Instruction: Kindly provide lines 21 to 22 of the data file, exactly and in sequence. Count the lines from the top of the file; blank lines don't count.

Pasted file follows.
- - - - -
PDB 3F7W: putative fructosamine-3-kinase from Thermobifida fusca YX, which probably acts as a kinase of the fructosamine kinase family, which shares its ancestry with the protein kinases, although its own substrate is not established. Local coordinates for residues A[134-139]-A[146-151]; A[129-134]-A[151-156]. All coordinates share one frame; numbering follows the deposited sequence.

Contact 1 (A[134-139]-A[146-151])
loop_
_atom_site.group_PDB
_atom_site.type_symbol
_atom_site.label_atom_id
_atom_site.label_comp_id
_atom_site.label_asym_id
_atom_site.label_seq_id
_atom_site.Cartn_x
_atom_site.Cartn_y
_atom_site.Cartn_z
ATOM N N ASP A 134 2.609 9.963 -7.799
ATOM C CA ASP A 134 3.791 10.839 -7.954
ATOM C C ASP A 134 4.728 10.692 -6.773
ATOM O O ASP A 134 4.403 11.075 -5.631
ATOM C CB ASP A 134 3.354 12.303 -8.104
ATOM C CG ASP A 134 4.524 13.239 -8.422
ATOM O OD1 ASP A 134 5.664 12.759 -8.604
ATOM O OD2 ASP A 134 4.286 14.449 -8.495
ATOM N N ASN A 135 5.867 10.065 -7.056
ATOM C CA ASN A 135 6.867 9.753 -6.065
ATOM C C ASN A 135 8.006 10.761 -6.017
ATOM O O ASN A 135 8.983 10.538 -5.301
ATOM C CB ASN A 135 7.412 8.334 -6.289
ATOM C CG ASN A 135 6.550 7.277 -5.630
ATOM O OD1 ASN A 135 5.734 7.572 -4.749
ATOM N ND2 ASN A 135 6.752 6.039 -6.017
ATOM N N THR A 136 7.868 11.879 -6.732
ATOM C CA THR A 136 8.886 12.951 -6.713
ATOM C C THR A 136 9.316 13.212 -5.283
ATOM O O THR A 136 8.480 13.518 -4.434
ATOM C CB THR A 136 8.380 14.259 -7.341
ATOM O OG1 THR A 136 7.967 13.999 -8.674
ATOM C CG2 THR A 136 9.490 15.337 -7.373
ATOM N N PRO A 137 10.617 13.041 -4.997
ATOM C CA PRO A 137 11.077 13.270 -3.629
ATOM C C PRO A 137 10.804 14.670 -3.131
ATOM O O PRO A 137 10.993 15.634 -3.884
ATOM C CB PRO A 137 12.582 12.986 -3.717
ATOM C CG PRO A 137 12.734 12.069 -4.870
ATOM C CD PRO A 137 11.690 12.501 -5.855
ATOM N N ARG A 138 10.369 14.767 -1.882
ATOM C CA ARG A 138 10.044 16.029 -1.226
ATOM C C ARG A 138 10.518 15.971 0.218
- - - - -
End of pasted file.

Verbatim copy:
ATOM N N ASN A 135 5.867 10.065 -7.056
ATOM C CA ASN A 135 6.867 9.753 -6.065